3. nbroyer

    nbroyer
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    Apr 30, 2012
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    Leon,

    Thanks for responding. My expansion tank is on the floor, connected to the bottom of an air scoop. There is a tee under the scoop before the tank where my automatic water fill comes in. The circulator is pumping away from the tank on the return side of the boiler.

    Thanks

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  4. maple1

    maple1
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    If you add more air to the expansion tank that will make things worse.

    Did you check the precharge pressure in your expansion tank before you hooked it to the system?
     
  5. nbroyer

    nbroyer
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    No, unfortunately. I really regret that now. It's supposed to be precharged to 12 psi but I did get it used so who knows.

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  6. maple1

    maple1
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    You can still do it - if there is an isolation valve between it & the system and a way to let pressure off the wet side between it & the iso valve. Or, let the system go cold, down to its cold system pressure, then check the air side pressure. Mine was supposed to be 12 also, but it was 18 when I checked it, straight out of the box new.

    You might also be able to go lower than 12psi cold system pressure depending on your system height.
     
  7. nbroyer

    nbroyer
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    I can isolate the tank from the rest of the system but releasing the pressure on the wet side is what I'm struggling with figuring out. There is a threaded connection at the top that I can't find any information on. My water connection goes in the base.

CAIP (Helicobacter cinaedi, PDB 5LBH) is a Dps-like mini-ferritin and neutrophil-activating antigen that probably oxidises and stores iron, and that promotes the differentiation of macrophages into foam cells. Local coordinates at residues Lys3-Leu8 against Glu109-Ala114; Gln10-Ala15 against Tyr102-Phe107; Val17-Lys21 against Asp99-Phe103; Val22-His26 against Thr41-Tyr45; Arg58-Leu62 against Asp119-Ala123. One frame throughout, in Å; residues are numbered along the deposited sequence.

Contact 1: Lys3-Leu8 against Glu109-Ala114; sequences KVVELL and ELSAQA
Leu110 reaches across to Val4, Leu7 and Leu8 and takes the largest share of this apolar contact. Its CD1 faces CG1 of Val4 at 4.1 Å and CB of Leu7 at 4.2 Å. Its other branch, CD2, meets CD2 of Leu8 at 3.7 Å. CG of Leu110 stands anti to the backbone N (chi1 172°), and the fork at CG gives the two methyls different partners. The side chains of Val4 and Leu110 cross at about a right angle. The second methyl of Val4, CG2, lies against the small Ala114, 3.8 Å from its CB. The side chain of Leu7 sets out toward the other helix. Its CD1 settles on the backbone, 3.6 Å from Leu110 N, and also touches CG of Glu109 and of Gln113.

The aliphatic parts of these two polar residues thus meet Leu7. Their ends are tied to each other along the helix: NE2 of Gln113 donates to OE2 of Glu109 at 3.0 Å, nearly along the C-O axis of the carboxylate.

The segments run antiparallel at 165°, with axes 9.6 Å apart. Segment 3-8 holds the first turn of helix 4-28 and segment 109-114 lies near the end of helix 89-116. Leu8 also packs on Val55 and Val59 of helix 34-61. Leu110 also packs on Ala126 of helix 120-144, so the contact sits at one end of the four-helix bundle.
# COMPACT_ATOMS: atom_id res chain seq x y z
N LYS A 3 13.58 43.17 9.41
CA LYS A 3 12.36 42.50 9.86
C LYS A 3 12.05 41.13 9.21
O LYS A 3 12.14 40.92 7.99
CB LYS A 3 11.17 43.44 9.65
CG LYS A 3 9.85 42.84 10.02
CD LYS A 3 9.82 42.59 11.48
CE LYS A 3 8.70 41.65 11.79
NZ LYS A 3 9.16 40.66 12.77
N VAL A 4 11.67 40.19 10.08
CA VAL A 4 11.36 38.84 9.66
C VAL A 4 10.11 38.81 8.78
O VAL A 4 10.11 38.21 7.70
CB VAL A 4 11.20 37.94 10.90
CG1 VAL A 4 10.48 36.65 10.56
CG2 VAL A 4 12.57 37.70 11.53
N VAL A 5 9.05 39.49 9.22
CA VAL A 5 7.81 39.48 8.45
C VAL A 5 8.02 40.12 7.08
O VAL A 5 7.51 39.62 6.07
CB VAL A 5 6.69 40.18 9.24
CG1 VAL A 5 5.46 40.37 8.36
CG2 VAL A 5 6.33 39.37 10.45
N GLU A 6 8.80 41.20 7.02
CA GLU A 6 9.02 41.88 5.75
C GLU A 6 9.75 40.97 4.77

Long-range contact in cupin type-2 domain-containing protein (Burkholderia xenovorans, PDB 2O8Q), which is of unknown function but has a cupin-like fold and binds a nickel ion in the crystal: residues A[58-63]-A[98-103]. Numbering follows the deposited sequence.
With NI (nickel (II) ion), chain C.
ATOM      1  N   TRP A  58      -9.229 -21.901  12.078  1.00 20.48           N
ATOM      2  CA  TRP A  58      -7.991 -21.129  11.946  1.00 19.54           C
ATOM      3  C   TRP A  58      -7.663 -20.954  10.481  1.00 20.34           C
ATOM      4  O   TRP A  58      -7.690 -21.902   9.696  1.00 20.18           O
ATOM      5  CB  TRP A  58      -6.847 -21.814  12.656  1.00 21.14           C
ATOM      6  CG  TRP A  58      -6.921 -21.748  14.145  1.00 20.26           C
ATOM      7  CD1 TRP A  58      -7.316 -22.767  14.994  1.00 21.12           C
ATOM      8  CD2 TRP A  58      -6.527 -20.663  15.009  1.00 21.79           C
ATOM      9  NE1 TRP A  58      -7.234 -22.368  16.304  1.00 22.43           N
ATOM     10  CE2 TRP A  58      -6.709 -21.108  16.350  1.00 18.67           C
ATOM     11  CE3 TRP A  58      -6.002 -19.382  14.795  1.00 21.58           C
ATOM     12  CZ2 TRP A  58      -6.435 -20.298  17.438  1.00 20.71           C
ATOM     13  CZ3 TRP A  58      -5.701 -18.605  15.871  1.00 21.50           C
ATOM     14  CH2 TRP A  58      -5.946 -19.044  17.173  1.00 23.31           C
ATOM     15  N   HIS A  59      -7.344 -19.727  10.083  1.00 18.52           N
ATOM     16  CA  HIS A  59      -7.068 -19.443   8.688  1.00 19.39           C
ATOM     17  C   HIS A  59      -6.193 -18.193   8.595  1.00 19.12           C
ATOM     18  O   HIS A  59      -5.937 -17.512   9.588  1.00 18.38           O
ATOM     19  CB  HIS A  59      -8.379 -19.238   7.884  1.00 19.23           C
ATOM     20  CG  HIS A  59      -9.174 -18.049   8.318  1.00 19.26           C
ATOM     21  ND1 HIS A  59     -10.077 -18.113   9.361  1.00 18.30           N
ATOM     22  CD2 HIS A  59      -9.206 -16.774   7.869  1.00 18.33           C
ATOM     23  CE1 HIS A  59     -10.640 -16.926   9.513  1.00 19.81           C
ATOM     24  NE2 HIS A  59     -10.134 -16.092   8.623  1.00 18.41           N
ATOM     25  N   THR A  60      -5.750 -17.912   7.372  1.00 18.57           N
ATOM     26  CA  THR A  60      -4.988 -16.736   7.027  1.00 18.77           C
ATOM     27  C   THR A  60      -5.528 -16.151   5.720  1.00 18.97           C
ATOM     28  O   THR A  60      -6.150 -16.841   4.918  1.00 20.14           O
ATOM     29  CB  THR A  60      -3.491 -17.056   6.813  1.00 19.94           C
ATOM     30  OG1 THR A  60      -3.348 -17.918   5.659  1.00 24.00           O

Right now my storage temperature after a couple of days with no fire is 110 degrees and it's at 9 psi. I just don't get why there's such a large swing when the temperature rises. I thought it should be much more consistent with this large of an expansion tank. I just don't feel comfortable with it getting up to 25 psi and I don't think going down to 5 psi cold to keep it around 20 psi hot works? Is there something else that could be causing the pressure to build up this much other than the expansion tank?

    My boiler is in the basement of a two story house.

    Thanks!

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  8. Bad LP

    Bad LP
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    How many fires have you had? In my case the pressure changes were scary and getting all the air out was a PITA. 600 gallons of tank water, wood boiler water, LP boiler volume is moot but a few thousand feet of PEX in the floors that was all drained added to the frustrations. After a few weekends of very careful firing and watching the pressures it did come down. I did lower the supply pressure for make up water down to about 12psi and my maximum pressure at 180::F in the tanks is now hovering around 20-22 psi. I've been unable to get my tanks to a higher temp than that to date. Keep in mind all my testing was done in the last couple of months in order for me to be comfortable leaving the house and having the system change over to LP before the cold weather locks in.

    When I first started it would be near 30 and yes, I was nervous walking near the relief valve.
     
  9. nbroyer

    nbroyer
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    Bad LP,